Till the 1990s, the problem for Indian equity investors was not so much that listed businesses didn’t generate enough wealth, but that promoters were generally unwilling to share that wealth with investors. Investors understood that a majority of promoters bled cash out of their companies and lined their pockets. This wasn’t difficult at all given the way the economy worked, especially at the
much smaller scale that businesses had at the time.
In fact, investors and stock analysts explicitly factored this into the valuations of stocks, with companies from different business groups, different parts of the country or even promoted by different ethnicities being generally accepted as either more or less prone to this kind of loot. This was certainly part of the reason for multinationals commanding higher valuations.
And then the whole paradigm changed and this kind of practice reduced drastically. Many promoters realised that the way to generate personal wealth was to grow the business and generate value in the stock market. Certainly, the example set by the new kind of promoter played a role--Infosys’ being a major one.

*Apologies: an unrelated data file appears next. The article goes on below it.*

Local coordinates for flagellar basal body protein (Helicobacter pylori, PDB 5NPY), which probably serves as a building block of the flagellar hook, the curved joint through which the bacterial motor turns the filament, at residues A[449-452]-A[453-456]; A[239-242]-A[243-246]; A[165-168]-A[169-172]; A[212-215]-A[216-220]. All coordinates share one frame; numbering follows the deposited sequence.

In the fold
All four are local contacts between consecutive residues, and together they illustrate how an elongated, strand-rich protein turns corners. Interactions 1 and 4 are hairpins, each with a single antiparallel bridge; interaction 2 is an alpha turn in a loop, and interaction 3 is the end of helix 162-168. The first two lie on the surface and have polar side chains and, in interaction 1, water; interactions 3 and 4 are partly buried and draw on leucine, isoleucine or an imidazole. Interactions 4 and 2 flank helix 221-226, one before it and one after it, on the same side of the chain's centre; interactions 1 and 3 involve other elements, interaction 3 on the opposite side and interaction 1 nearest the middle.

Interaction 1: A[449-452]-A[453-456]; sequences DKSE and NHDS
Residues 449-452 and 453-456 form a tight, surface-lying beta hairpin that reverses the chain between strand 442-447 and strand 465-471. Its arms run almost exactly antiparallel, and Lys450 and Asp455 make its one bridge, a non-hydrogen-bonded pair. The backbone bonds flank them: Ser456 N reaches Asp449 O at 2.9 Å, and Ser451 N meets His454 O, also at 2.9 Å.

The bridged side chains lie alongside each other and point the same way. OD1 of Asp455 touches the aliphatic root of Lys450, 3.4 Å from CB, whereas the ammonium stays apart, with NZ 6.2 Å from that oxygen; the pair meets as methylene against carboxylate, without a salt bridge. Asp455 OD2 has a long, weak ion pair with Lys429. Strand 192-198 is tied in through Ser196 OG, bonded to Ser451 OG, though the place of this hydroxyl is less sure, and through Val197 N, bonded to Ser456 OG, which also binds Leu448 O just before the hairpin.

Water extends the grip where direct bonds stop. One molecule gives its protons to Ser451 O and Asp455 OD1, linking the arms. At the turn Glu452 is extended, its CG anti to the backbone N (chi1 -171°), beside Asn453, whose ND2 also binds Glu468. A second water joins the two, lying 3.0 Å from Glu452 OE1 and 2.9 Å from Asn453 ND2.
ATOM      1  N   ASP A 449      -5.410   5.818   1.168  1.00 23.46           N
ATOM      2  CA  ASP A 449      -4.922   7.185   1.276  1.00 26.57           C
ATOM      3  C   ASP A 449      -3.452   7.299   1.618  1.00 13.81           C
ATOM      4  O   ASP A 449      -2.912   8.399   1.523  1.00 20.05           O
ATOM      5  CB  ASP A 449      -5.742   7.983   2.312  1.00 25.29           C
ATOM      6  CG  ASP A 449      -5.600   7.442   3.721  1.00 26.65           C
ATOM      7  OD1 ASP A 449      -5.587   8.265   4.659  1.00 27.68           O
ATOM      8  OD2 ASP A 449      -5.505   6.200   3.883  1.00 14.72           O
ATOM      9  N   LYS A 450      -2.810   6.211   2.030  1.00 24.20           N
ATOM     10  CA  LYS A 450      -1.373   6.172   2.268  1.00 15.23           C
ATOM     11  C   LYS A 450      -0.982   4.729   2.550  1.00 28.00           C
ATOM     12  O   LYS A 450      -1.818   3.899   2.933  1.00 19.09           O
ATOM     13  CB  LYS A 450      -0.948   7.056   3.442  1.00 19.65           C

But that phase may also be gone. It’s now been close to half a decade since market valuations brought any joy to promoters. More than a few investors are now wondering if this is one more aspect in which the clock is turning back to the 1970s and the 1980s. To be clear, these things are not quantifiable and given the way the auditing business operates, nor are they provable or punishable. But over a period of time, investors figure out what is what and start discounting share prices accordingly. There are whole sectors now which no one is willing to touch with a bargepole and this is part of the reason.